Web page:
Keep remembering that, becoming *olden* will happen to all of us (of we are lucky). And that it's never too soon, to begin our personal preparation for so doing. Stuff like, do we have to be validated by others, to feel good about ourselves? And the like.

Never been here before, so I'm just getting acquainted. See you are a writer, and a good one!
Not too long. Not too short. Gather your reader quickly in, to what you are telling. Etc.

Gentle hugs,
"Auntie"

Eva Gallant said...

Well, it's a wacky job, but someone had to do it! Glad you graduated from that activity!

vanilla said...

Now me, tell me "east" and "west." I might even (as did you) grasp (eventually, as did you) "this way" and "that way" but for heaven's sake do not ever tell me "left" or "right."

Vinny C said...

Considering my present state of unemployment, even that job doesn't sound too bad right now.

Travis Erwin said...

THIS post is Righteous or should I say THISeous.

lgsquirrel said...

Haha. My wife says to me, "Turn right, right. Turn right now! .......I mean the OTHER right......oh, wait....the map was upside down."

jenny_o said...

Within my family we have several people who have the hardest time with left and right, and these are intelligent people. I have often wondered if there is a genetic component to it.

Antares Cryptos said...

The journey is the destination.

Audubon Ron said...

Prolly a good you don't drive me anywhere - EVER. I say make a Louie here and then make a Ralph. And as they say in San Francisco, go gaily forward.

Susan in the Boonies said...

I think you missed your calling.
Culturally foreign language interpretation.

You have a gift.

IndigoWrath said...

Hey Pearl! I hope 'Difficult doesn't read this; he'll be over here begging you to drive us to our next night out, just so he doesn't have to be a passenger in my car. He's a big girl's blouse. And yes, there's room at the curry house for a third. Indigo x

Macy said...

Maybe there was a hint when they offered to pay you by the hour for driving across town!

iDifficult said...

Crumbs, that gave me pause for thought. I must also mention that there is nothing wrong with Indigo's driving, providing you have your eyes shut and have your fingers in your ears so as you can't hear the sound of grating metal and horns blowing.

Gigi said...

As long as you don't tell me to "go east on Main Street for 3 miles and then turn north on Elm...." I'm much better with "turn right on Main; go through three lights and turn left at the Wendy's.."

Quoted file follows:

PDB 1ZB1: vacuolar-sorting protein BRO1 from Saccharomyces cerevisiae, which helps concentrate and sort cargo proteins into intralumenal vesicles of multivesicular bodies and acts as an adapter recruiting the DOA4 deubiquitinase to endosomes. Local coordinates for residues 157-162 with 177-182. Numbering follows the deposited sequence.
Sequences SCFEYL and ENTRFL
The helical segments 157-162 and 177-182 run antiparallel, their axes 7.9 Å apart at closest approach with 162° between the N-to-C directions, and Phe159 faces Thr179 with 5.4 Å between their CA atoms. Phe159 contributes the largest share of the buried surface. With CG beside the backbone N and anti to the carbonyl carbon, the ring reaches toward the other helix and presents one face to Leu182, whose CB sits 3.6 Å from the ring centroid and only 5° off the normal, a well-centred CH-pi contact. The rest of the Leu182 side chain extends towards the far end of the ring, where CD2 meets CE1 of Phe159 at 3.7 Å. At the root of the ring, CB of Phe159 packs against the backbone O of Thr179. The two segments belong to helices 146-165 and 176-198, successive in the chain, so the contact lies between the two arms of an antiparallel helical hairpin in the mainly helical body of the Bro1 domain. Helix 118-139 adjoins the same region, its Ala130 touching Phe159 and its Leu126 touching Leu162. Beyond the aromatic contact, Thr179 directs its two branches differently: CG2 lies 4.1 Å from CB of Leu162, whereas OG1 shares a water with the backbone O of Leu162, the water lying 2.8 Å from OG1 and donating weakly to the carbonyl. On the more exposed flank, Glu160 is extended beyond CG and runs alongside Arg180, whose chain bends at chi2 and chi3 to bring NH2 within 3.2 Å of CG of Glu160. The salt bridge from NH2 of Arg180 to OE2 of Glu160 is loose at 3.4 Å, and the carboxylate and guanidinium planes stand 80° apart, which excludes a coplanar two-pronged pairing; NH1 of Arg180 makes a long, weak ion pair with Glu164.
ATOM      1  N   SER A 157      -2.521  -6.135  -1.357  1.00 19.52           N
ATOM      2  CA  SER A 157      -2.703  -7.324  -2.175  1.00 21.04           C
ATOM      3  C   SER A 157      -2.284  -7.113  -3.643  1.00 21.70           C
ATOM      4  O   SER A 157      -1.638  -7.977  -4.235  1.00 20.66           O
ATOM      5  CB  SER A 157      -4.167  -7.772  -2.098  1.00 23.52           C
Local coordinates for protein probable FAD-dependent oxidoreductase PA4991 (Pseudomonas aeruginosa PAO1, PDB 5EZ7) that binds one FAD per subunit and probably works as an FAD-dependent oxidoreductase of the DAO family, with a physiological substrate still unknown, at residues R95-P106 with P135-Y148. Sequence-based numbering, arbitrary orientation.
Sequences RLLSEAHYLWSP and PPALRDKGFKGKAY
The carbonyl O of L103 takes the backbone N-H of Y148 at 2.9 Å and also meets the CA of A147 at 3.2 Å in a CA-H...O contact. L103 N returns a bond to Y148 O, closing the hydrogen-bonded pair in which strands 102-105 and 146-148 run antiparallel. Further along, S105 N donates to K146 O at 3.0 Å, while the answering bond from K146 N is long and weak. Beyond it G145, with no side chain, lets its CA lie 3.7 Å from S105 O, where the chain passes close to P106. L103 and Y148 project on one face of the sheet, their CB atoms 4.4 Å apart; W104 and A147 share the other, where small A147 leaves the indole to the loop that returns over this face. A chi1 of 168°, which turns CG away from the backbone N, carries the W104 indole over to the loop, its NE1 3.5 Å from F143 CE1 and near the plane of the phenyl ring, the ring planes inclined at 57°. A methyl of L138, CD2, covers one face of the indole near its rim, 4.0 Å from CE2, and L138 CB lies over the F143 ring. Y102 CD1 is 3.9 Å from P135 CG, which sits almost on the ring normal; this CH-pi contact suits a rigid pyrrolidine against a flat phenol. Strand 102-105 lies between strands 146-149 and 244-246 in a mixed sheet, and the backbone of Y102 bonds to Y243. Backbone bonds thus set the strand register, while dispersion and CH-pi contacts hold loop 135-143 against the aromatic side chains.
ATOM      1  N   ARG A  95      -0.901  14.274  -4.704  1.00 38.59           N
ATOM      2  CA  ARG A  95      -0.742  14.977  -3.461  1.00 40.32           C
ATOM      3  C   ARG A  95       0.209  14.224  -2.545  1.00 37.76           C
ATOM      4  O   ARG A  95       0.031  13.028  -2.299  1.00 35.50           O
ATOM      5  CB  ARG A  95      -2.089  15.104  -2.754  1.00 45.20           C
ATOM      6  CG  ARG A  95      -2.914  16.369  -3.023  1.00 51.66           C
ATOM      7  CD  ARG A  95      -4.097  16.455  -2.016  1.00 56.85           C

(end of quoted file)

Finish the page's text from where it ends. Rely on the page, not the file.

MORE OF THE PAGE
Of course, that's gotten me into trouble before too....when the person giving the directions not only got their right/left mixed up but also their fast food joints.

The Elephant's Child said...

When as a small child I had difficulties with right and left my ever helpful (not) father told me your thumb is on the left of your right hand. I have every sympathy with these individuals - though it would have made your job tricky. Thanks for the memories and the smiles.

Pearl said...

OK. All of you: get in the van. We're goin' on a road trip.

Cheeseboy said...

Why yes, that would make perfect sense to me. "Over there" would be straight. "Yonder" would be an S curve. You just have to speak their language is all.

injaynesworld said...

"...wasted potential." You? Never. You can spin anything into literary and humorous gold.

River said...

You had to turn left...right?
You do have some interesting jobs!
My kids as toddlers had sneakers with left and right printed across the toecaps, so they learned to read those words at the same time. I helped by explaining that your right hand is the one you write with, your left hand is the one left over. Of course that didn't work with my grand daughter who is left-handed.

Pat said...

Worse are the ones who DO know left from right - in their dreams.

Linda O'Connell said...

Left, right, all around, you take your readers in every direction possible and make us laugh.

Douglas said...

What a wonderful heart-warming story of compassion and avarice. Those two are always at war, ain't they?

Myself, being male, eschew directions. I even argue with my Garmin. I never get lost, however, I simply take what I call "The Scenic Route" on which I have visited various and sundry neighborhoods (or what passes for same) and country roads.

I get it from my mother.

Dawn @Lighten Up! said...

Pearl. Whatever would we do without you and all your interesting jobs? Thank God you're poor.
....PS: THANK YOU *nerd alert* for following me. You rock, dearie. :)

Pat Tillett said...

Very funny! You may have had more jobs than I have...maybe.
I don't know how you keep coming up with this stuff, but I'm sure glad you do.